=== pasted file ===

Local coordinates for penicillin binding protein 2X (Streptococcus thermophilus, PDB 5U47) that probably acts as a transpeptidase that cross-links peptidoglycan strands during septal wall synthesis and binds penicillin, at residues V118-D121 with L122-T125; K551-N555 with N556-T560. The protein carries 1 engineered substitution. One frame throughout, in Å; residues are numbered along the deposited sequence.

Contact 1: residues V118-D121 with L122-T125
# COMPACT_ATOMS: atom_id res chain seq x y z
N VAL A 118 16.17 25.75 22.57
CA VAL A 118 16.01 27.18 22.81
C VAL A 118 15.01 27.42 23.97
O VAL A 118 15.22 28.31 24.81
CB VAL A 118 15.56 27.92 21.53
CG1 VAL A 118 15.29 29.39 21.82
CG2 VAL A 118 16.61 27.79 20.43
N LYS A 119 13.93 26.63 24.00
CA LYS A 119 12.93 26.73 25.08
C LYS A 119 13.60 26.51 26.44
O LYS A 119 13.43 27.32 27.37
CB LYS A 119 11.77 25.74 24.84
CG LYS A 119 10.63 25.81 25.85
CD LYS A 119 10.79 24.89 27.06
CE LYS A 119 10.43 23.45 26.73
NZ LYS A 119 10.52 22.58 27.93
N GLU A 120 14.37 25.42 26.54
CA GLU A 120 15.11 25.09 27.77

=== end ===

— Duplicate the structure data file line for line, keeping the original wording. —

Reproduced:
Local coordinates for penicillin binding protein 2X (Streptococcus thermophilus, PDB 5U47) that probably acts as a transpeptidase that cross-links peptidoglycan strands during septal wall synthesis and binds penicillin, at residues V118-D121 with L122-T125; K551-N555 with N556-T560. The protein carries 1 engineered substitution. One frame throughout, in Å; residues are numbered along the deposited sequence.

Contact 1: residues V118-D121 with L122-T125
# COMPACT_ATOMS: atom_id res chain seq x y z
N VAL A 118 16.17 25.75 22.57
CA VAL A 118 16.01 27.18 22.81
C VAL A 118 15.01 27.42 23.97
O VAL A 118 15.22 28.31 24.81
CB VAL A 118 15.56 27.92 21.53
CG1 VAL A 118 15.29 29.39 21.82
CG2 VAL A 118 16.61 27.79 20.43
N LYS A 119 13.93 26.63 24.00
CA LYS A 119 12.93 26.73 25.08
C LYS A 119 13.60 26.51 26.44
O LYS A 119 13.43 27.32 27.37
CB LYS A 119 11.77 25.74 24.84
CG LYS A 119 10.63 25.81 25.85
CD LYS A 119 10.79 24.89 27.06
CE LYS A 119 10.43 23.45 26.73
NZ LYS A 119 10.52 22.58 27.93
N GLU A 120 14.37 25.42 26.54
CA GLU A 120 15.11 25.09 27.77